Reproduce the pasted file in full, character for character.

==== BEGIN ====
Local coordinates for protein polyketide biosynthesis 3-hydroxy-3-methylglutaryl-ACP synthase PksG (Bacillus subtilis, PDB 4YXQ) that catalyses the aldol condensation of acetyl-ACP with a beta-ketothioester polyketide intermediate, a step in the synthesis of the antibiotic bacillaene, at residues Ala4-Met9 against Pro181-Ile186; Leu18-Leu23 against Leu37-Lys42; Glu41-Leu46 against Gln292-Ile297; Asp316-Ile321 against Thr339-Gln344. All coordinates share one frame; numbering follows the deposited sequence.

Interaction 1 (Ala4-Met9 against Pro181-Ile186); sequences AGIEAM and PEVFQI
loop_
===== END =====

Local coordinates for protein polyketide biosynthesis 3-hydroxy-3-methylglutaryl-ACP synthase PksG (Bacillus subtilis, PDB 4YXQ) that catalyses the aldol condensation of acetyl-ACP with a beta-ketothioester polyketide intermediate, a step in the synthesis of the antibiotic bacillaene, at residues Ala4-Met9 against Pro181-Ile186; Leu18-Leu23 against Leu37-Lys42; Glu41-Leu46 against Gln292-Ile297; Asp316-Ile321 against Thr339-Gln344. All coordinates share one frame; numbering follows the deposited sequence.

Interaction 1 (Ala4-Met9 against Pro181-Ile186); sequences AGIEAM and PEVFQI
loop_